The last Miltonic touch was now added to a scene of vast, unparalleled horror and human suffering. These thousands were crowded on a narrow street between the burning city and the deep waters of the bay.
The question has been frequently asked, "What efforts were made to put out the fire at Smyrna?" I did not see any such efforts. If the Turks did anything along this line it was merely the sporadic attempt of some petty officer, who had not been informed. What measures they took for saving the American consular building have already been described.
Great clouds of smoke were by this time beginning to pour down upon the Consulate. The crowd in the street before this building, as well as that upon the quay, was now so dense that the commanding naval officer told me that in ten minutes more I should not be able to get through. The hour had struck for me to evacuate my colony, to find some refuge for it in a Christian country, and to find means for its temporary sustenance.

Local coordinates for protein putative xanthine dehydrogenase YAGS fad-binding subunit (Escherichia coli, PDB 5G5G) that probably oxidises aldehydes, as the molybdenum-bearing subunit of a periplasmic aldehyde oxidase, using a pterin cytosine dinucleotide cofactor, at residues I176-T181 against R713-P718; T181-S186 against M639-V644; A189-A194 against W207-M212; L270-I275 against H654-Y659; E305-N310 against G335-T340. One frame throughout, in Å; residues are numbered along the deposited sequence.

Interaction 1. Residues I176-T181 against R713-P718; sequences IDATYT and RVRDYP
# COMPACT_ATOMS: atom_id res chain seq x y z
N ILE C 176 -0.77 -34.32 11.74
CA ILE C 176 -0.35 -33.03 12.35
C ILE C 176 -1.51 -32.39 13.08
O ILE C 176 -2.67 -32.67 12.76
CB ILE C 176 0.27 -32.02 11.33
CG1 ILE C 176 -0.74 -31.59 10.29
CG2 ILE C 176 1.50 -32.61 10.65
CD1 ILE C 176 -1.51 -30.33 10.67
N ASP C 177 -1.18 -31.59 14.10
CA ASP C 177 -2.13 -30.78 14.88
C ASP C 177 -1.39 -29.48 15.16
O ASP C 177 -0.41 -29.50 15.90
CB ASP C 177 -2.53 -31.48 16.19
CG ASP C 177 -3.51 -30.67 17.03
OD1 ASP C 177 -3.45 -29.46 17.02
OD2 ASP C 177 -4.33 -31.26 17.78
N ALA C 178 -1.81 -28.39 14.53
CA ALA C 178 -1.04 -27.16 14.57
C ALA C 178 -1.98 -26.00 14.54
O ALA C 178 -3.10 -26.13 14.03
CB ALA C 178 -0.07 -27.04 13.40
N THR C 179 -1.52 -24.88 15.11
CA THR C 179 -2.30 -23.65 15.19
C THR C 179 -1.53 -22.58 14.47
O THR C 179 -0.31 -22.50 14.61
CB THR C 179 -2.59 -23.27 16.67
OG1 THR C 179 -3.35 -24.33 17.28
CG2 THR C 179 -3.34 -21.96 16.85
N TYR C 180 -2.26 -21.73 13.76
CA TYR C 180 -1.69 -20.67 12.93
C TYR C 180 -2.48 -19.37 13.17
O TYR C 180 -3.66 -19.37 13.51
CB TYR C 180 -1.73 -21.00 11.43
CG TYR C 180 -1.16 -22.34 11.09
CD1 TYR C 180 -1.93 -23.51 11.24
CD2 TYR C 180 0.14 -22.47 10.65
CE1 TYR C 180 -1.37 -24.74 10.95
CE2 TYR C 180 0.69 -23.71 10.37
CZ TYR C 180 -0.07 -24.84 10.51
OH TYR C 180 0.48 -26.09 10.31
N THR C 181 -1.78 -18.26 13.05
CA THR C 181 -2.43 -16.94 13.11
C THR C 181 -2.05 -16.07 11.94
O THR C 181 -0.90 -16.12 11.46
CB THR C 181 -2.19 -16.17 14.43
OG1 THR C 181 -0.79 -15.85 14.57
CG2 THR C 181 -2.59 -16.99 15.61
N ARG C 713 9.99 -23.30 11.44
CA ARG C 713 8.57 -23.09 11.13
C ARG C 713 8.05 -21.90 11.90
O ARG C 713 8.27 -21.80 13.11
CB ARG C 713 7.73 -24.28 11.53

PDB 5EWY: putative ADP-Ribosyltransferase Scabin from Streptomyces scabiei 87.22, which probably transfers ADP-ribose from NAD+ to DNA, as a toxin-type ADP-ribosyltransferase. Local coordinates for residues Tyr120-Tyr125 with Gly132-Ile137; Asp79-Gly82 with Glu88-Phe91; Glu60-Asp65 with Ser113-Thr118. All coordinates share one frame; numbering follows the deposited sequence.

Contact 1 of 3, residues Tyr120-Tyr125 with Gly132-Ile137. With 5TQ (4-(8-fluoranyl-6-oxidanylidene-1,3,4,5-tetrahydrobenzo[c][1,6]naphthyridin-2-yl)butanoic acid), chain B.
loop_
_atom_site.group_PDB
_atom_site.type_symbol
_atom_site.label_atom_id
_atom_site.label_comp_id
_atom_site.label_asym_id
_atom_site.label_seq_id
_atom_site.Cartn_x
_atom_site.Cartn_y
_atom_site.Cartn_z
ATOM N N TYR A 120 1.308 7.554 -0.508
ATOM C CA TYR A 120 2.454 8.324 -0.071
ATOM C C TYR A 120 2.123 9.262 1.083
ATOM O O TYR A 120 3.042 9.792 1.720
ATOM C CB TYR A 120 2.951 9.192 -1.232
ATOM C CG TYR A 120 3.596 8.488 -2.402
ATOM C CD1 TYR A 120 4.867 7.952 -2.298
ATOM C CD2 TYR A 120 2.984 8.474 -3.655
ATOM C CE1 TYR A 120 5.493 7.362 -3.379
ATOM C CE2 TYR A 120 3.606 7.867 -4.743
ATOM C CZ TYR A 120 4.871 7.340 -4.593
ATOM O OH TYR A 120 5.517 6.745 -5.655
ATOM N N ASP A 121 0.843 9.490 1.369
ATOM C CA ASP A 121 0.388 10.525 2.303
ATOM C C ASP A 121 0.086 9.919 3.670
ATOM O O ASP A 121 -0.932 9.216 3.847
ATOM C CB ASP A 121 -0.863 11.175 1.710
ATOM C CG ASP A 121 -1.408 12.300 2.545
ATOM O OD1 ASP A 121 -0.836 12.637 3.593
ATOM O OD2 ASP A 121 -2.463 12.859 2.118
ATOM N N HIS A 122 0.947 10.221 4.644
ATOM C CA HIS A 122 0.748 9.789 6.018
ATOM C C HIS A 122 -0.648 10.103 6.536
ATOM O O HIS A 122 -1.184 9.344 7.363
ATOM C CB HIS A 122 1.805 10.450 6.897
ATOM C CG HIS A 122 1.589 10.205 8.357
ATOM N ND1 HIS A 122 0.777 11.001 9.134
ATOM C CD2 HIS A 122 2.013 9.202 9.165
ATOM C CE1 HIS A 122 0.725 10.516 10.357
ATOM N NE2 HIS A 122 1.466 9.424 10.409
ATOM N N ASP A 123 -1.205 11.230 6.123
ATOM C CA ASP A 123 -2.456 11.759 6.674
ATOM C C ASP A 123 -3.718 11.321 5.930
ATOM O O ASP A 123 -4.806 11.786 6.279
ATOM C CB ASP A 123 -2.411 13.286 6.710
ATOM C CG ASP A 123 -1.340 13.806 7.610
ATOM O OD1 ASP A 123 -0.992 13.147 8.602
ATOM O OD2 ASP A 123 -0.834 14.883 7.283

I was profoundly stirred by the plight of these people and was determined that they should get the kindest, most generous and patient treatment possible. I therefore loaded a few trunks into a waiting automobile, as well as a few bundles of my fine collection of rugs, which fortunately were lying packed up, waiting to be taken out of their casings for winter use, grabbed whatever was dearest to me that happened to be in sight, and with my wife and a Greek servant started for the quay and the waiting destroyer.